In the late 1980s*, this television segment (produced by produced by WNET/THIRTEEN) featured a conversation between Robert Lipsyte, chairman of the City Planning Commission Carl Weisbrod, AIA's Paul Segel, and Brendan Gill, architecture critic for The New Yorker. The four discuss the proposed 42nd Street Redevelopment Project, while specifically focusing on one troublesome block in the seedy area. In 1988 the NY Times noted that the project was believed to be "the largest urban renewal effort ever undertaken in this country."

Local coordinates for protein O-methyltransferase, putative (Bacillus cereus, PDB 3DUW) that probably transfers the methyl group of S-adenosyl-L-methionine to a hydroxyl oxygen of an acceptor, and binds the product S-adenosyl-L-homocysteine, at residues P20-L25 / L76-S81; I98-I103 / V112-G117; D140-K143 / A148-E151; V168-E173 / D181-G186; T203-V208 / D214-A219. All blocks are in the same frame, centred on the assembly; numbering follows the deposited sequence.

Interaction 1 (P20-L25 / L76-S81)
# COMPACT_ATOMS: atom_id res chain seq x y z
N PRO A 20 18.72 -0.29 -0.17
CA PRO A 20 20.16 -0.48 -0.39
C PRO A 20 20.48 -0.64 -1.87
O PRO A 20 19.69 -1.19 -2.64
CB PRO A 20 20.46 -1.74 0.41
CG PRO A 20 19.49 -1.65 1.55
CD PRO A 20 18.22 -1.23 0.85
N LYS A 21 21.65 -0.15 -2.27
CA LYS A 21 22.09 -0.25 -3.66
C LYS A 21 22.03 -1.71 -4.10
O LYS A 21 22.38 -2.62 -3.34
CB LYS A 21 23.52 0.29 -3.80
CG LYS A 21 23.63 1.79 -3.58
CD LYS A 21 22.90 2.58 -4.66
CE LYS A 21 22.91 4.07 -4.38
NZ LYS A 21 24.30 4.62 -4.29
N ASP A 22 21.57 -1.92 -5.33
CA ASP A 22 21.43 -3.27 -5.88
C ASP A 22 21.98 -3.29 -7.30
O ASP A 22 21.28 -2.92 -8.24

In the program, Lipsyte calls this area a "venal Disneyland," and starts things off by positing that it may need to be killed in order to be saved. Gill responds, "42nd Street between 7th and 8th Avenue... it's been the worst block in New York City for almost half a century now. The single worst block in terms of reported crime. It is the center for runaways, for drug addiction and sales, a thousand drug arrests were reported on this one block alone last year. There's a concentration of sex related businesses, fast food restaurants, pinball arcades, hole-in-the-wall grocery stores that sell nothing but beer, condoms, and knives. Many of them will go out of business now."
After this, the city was mired in a recession from 1989 through the end of 1991, giving those behind this project some time to overhaul their "much-criticized development plan."